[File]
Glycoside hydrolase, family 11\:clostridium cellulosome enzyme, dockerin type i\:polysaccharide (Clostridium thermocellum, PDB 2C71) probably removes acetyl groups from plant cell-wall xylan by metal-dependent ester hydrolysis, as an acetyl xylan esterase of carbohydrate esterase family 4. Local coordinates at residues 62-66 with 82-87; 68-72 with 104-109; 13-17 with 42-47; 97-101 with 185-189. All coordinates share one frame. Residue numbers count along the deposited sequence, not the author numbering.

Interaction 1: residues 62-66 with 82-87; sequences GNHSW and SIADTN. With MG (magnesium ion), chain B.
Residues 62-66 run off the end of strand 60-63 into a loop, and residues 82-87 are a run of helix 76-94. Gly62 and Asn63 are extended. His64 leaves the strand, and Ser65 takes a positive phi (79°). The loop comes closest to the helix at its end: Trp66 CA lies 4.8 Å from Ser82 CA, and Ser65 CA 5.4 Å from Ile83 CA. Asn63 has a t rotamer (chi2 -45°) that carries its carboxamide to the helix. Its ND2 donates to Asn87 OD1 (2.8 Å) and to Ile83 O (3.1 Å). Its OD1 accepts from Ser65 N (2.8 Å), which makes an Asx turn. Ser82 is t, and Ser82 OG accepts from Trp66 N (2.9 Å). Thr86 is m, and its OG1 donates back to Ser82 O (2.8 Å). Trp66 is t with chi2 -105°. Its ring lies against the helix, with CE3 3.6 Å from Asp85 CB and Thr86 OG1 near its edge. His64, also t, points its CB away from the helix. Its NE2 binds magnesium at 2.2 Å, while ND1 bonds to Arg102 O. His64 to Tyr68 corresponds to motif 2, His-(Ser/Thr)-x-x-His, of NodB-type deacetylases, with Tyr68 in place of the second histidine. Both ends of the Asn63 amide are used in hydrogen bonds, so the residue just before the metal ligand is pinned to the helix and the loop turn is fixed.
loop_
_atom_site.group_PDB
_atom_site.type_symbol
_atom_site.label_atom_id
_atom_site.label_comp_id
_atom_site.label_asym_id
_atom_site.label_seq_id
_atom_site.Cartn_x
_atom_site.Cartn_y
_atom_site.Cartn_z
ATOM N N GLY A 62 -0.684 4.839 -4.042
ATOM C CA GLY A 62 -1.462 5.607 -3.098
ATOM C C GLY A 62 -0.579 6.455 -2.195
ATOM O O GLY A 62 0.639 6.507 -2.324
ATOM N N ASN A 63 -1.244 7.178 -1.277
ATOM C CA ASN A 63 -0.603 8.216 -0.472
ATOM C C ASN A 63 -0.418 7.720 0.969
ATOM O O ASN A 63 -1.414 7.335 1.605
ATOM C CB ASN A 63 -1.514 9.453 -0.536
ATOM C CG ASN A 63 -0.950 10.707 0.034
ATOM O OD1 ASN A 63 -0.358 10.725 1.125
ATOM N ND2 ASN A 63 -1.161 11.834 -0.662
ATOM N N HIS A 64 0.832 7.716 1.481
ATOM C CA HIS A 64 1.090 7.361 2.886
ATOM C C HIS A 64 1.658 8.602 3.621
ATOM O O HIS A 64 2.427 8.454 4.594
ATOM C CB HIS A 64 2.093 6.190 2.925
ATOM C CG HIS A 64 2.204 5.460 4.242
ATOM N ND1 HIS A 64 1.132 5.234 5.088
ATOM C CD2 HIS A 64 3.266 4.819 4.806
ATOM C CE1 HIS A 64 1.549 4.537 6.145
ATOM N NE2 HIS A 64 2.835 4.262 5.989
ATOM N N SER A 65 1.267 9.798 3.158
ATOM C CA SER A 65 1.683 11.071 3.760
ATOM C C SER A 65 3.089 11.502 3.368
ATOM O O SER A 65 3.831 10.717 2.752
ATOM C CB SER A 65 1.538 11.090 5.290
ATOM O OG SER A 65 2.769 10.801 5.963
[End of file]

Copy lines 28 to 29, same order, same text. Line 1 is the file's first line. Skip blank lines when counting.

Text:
ATOM C C HIS A 64 1.658 8.602 3.621
ATOM O O HIS A 64 2.427 8.454 4.594